- Author: Harold McDonald
I am a huge fan of ornamental grasses, and I've written before about their uses and a few of my perennial favorites, so I'll try not to cover the same ground in this post. It does bear repeating, though, that grasses are vastly underused in most gardens, and I think that's a shame, because they give you so much for very little investment of time and money. There is such variety in size, shape, and color that grasses can serve almost any role in the garden, and they provide year-round interest, from the brightest greens of early summer to yellows, oranges and even reds as the weather cools, colors that will brighten the winter landscape clear through until spring, when new growth starts again.
Below are a few suggestions for using grasses in your garden. Next time I'll share a few more of my favorites and some good websites for learning about and shopping for grasses.
Apply liberally No matter what their size, grasses look better when they are planted in groups of at least three, and more is generally better. Consider a mass planting, where the grasses are a beautiful stage upon which your flowers perform as the season progresses. Even when your Salvia greggii fades and your Gaillardia dies back to the ground, the subdued autumn shades and graceful forms of your grasses will provide cool-season interest.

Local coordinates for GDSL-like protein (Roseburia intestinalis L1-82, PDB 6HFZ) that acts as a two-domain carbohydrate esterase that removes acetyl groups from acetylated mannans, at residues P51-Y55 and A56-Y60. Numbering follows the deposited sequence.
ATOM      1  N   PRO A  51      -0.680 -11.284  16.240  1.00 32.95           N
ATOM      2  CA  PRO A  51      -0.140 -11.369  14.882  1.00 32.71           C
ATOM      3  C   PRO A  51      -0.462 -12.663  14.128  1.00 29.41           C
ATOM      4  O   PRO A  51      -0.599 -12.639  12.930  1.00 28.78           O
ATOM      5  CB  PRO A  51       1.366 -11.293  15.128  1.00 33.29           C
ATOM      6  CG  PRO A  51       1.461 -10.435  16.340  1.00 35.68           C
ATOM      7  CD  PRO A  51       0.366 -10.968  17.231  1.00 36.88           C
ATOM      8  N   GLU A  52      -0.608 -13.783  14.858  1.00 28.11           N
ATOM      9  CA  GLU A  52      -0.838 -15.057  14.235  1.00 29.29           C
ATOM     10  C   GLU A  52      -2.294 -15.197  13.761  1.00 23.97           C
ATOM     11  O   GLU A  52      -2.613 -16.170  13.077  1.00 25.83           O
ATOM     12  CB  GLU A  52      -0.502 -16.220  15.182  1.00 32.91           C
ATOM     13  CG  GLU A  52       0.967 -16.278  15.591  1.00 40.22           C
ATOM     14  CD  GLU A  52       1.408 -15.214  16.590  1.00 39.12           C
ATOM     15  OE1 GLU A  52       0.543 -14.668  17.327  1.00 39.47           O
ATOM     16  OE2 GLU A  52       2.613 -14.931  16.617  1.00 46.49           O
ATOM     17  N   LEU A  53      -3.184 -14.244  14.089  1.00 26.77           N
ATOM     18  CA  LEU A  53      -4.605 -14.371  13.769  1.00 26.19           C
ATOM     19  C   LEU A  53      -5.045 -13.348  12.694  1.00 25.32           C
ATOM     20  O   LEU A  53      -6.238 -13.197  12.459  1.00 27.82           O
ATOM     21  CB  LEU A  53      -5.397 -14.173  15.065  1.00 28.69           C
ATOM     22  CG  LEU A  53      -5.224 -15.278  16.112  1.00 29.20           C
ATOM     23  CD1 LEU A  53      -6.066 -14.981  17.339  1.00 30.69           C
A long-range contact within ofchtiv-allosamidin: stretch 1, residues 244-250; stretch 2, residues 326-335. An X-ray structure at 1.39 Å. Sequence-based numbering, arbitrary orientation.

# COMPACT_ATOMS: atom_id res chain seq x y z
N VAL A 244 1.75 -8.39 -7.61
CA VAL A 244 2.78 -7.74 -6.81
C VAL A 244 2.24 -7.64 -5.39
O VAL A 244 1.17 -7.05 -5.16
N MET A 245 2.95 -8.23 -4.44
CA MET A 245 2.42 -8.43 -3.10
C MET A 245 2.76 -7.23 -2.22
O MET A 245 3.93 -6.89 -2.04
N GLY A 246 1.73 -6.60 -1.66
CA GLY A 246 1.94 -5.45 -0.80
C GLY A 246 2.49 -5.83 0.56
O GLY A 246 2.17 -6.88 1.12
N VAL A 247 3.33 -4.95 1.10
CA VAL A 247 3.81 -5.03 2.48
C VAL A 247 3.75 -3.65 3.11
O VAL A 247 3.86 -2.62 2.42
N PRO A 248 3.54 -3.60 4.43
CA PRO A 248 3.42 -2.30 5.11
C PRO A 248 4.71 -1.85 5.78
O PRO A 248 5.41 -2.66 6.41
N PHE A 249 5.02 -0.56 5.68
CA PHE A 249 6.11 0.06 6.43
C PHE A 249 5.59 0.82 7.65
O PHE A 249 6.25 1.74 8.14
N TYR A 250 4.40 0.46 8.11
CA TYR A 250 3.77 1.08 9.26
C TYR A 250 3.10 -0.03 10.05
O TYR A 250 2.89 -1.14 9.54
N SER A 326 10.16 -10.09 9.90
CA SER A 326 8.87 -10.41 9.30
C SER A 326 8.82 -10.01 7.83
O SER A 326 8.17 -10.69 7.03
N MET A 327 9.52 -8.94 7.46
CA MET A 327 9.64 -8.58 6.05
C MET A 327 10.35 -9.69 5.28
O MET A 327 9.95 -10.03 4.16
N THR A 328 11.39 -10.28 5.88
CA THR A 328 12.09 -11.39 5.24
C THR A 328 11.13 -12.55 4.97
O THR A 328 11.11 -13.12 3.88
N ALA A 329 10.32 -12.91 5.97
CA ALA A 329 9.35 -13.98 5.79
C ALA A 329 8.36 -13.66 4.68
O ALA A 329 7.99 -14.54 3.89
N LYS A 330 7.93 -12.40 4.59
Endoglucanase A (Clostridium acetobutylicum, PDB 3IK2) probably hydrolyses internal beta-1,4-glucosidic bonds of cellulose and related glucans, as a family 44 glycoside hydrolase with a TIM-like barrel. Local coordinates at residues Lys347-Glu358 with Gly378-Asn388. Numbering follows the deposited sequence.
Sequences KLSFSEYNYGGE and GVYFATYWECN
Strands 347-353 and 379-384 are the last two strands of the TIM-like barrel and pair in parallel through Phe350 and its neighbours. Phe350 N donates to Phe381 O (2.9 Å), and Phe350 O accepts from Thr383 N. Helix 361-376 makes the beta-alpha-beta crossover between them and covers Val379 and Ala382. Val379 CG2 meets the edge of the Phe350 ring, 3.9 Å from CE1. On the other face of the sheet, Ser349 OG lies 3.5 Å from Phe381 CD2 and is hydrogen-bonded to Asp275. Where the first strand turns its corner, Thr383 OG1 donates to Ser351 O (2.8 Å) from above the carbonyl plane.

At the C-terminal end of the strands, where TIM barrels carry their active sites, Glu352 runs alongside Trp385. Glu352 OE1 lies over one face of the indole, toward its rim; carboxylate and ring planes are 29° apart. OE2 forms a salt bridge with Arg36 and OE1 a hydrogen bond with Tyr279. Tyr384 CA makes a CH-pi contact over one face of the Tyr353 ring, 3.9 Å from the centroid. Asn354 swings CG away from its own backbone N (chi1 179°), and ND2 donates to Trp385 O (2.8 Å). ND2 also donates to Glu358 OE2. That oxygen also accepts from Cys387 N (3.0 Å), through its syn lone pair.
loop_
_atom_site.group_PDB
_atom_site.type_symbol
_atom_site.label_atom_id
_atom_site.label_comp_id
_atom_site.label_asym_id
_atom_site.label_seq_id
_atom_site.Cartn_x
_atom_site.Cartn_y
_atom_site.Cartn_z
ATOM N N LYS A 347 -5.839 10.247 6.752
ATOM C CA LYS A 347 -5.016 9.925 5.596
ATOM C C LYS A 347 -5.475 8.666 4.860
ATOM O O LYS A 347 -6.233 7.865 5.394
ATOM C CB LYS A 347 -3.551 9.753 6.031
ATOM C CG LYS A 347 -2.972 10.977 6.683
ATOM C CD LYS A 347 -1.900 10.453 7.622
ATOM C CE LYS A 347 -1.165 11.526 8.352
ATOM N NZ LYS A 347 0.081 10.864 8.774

Don't cut back until spring Winter is when the grasses really prove their worth in their landscape (as well as seeds for birds). Don't cut them back in the fall and lose out on all that beauty. Grasses are generally classified as cool-season or warm-season varieties, and cleaning them up varies a bit from species to species, but there's no reason to cut them back until the end of winter when new growth begins to appear.
There's one for every spot True grasses are in the family Poaceae, many of which are drought-tolerant, but there are plenty that like regular watering, and if that doesn't provide enough options for you, consider sedges or rushes, grass look-alikes that generally like moister, shadier conditions. And from the smallest blue fescue to our own towering Great Basin wild rye, there's a size for every purpose.
Shop around Local nurseries can provide many choices, but if, like me, you really get into grasses, you're always going to be on the lookout for something new! Love that ‘Morning Light' maiden grass (Miscanthus sinensis ‘Morning Light') you bought at the nursery? There are literally dozens of varieties and cultivars of that species, so there's probably another one you'd like even better that you may not be able to find easily.
Grow your own While nearly any nursery will have a few Pennisetum and Panicum grasses, you'll probably never find plants of some of my favorites like purple three-awn (Aristida purpurea) or silver beardgrass (Bothriochloa laguroides). Fortunately, these and many other grasses are easily grown from seed. That's generally a desirable trait, but given sufficient water, some grasses will reseed aggressively in your garden. Mexican feather grass (Nassella tenuissima) is one I don't recommend for that reason. Purple three-awn isn't quite as prolific, the new seedlings are easy to remove, and sometimes they pop up in a location you didn't previously recognize as just the perfect spot.